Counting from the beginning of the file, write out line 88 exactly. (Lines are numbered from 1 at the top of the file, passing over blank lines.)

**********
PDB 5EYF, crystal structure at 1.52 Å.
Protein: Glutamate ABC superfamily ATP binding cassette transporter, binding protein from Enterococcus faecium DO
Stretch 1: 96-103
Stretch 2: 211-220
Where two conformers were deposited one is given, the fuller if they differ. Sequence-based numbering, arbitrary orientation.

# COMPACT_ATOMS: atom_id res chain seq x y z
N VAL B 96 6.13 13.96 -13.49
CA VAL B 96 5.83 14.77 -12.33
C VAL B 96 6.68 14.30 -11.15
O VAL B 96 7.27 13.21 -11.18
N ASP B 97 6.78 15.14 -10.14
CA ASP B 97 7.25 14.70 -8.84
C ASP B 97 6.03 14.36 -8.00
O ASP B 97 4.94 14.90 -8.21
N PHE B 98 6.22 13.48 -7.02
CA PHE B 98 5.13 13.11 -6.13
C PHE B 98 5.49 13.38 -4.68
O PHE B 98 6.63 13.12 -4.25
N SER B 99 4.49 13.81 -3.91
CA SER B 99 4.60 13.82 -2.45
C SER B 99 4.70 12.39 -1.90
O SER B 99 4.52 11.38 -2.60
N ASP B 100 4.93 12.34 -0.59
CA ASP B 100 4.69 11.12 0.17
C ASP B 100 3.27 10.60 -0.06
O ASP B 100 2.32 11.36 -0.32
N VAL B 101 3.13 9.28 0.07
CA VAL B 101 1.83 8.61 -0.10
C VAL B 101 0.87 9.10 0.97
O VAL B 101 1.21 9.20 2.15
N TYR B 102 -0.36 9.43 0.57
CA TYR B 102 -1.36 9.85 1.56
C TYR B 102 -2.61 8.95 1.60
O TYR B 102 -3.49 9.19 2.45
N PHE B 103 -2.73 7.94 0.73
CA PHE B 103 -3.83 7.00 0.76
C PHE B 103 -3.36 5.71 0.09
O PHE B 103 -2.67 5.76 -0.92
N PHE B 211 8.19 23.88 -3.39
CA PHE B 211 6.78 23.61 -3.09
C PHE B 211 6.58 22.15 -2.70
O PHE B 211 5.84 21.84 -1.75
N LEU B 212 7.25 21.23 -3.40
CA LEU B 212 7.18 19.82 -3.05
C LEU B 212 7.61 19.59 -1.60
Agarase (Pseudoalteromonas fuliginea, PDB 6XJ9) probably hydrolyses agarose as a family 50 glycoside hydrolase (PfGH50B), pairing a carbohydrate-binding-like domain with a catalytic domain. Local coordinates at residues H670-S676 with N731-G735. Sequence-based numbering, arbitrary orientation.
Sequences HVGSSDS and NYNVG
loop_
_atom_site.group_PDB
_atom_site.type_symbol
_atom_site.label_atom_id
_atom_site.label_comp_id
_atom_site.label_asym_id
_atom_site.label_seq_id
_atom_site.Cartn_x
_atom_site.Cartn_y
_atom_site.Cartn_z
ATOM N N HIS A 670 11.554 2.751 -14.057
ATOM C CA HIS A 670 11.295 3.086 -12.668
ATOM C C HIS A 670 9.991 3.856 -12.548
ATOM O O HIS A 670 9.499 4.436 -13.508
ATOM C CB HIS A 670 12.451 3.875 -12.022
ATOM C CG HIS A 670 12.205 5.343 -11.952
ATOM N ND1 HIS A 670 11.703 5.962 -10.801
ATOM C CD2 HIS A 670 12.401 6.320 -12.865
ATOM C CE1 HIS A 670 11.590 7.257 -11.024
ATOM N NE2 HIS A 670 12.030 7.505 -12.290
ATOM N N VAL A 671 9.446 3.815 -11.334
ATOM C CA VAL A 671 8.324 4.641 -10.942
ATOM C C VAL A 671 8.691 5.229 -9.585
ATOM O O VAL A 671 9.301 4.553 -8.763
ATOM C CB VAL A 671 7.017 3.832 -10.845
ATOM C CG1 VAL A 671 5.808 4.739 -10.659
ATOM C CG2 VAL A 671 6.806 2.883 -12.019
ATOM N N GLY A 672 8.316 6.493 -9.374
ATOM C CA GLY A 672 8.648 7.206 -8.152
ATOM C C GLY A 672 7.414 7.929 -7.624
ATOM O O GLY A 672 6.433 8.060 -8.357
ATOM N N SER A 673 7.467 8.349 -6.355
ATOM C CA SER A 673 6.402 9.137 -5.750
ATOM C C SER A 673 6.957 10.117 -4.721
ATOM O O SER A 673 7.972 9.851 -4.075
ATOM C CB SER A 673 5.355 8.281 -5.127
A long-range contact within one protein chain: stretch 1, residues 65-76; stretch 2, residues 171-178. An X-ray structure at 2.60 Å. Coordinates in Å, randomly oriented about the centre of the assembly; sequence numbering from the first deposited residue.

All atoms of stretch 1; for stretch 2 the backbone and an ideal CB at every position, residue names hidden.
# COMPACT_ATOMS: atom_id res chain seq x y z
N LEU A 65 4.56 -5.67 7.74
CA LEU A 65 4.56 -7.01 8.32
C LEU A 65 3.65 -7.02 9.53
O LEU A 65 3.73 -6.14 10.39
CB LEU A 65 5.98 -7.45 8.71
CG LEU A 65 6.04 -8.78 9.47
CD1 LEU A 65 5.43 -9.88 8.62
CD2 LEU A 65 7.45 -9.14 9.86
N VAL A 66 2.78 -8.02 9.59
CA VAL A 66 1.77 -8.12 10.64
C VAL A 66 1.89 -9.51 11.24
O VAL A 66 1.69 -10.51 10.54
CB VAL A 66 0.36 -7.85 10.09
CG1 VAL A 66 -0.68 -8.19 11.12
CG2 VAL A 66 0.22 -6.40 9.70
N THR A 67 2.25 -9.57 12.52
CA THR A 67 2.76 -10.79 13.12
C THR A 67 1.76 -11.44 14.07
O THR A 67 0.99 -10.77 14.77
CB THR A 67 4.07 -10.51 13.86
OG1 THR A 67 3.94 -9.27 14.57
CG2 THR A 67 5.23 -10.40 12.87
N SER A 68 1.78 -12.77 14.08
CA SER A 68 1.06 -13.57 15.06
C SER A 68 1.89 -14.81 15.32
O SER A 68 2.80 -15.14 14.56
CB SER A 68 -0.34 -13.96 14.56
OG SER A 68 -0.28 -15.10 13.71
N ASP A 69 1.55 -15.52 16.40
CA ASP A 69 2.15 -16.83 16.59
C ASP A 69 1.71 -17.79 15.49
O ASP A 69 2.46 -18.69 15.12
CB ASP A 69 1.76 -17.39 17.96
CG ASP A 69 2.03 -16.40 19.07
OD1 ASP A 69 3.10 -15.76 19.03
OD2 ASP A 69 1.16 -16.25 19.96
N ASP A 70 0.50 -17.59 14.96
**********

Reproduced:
CA LEU A 65 4.56 -7.01 8.32